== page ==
Humpback Whale Migration Dedication

The Humpback Whale migration is sighted along the Western Australian coastline without fail every year, a true dedication from Western Australian Humpbacks. The journey is one of the longest known migrations of any mammal in the world and can take up to six months and a round trip of 13,000 kilometres long. The Humpback Whale migration is a vital part of our ecosystem and now that the Western Australian Humpbacks have recovered to over 40,000 individuals we are seeing our ecosystem flourish with their presence as they travel north and south year in, year out.

Although the epic Humpback migration is slowly coming to its completion for season 2018 we are still sighting mothers and calves gently travelling southward and today we also had the local Bottlenose Dolphins actively feeding with fluke slapping being used to stun the fish they were organising for lunch. This morning we met two mums and calves relaxing in the shallows as we joined with the slightly older and larger calf who was highly curious towards us and approached with mum by his side. As we were watching this lovely pod we had the very unfortunate situation of a small recreational vessel moving at speed directly towards them. Although we used our horn and radio to try and alert them they did not slow and moved directly over the top of where mother and calf were only a meter or so below the surface. To our relief they both were not struck by the vessel and immediately moved away from the area at great speed, understandably startled by the event and especially the calf who was trumpeting and fluke swiping which are both agitated behaviours.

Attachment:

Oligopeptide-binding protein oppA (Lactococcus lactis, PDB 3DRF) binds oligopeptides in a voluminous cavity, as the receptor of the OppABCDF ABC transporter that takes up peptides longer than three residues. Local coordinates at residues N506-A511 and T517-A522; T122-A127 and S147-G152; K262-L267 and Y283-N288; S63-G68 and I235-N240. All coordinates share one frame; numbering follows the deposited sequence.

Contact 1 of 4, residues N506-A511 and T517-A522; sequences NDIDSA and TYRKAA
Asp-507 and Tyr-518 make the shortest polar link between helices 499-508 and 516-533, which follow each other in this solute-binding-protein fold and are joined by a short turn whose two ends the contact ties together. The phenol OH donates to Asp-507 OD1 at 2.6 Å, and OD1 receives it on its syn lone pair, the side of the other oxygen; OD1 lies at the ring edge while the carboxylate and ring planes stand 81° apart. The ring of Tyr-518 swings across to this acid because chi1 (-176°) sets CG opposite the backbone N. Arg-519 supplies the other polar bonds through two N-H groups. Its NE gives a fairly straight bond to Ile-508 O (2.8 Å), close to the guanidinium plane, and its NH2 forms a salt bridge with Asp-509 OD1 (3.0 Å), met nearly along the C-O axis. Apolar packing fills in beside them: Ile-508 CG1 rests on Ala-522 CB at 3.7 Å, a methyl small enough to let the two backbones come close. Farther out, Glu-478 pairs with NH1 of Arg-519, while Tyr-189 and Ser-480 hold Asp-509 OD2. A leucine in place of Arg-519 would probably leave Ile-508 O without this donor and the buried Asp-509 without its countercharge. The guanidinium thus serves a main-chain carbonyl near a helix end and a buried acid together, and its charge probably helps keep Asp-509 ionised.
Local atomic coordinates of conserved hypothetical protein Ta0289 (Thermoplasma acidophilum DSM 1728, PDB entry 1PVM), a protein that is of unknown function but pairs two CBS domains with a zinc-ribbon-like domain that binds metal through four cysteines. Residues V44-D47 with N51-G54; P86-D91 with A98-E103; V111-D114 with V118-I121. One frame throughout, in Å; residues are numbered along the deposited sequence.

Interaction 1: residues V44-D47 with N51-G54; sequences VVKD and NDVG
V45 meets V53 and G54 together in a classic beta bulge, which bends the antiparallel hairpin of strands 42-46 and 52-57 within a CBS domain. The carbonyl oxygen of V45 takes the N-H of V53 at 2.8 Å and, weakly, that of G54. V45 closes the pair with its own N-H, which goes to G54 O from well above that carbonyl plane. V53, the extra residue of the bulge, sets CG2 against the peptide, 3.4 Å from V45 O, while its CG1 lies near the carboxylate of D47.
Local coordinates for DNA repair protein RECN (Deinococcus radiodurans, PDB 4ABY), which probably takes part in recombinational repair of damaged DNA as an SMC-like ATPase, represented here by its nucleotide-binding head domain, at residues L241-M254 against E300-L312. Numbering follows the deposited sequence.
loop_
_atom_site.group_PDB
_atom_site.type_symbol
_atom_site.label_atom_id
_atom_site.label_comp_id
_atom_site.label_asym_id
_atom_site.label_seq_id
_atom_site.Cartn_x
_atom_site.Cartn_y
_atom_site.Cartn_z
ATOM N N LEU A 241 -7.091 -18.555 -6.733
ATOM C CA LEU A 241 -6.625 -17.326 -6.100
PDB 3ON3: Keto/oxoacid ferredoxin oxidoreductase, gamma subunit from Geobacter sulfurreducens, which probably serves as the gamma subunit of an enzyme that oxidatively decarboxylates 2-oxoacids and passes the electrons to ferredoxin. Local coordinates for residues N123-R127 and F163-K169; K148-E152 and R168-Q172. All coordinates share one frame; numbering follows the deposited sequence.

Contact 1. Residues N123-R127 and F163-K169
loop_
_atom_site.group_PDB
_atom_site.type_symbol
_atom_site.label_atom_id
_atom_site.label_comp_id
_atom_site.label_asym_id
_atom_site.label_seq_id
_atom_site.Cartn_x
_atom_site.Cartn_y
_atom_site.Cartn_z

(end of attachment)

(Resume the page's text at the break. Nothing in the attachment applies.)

Observing the pod carefully it was an opportunity to see how long it would take for both mother and calf to settle back to that relaxed frame of mind and after twenty minutes the calf had reverted back to his normal self and even appeared to have a feed of milk from mum. We must be so very careful when out on the water about our surroundings at all times, it is a great responsibility and privilege to be on the ocean and we must always have an awareness of our surroundings, just like our whales do. Thankfully for mother and calf they both escaped injury or harm and it will be a very important lesson for the calf to be wary of vessels approaching at high speeds and will hopefully protect them both from a similar incident in the future. Our Humpback Whales migration is an extraordinary achievement and we must do everything possible to ensure that we assist them in every way possible to achieve their goal of making a successful journey back to Antarctica and not hinder their efforts in any way.

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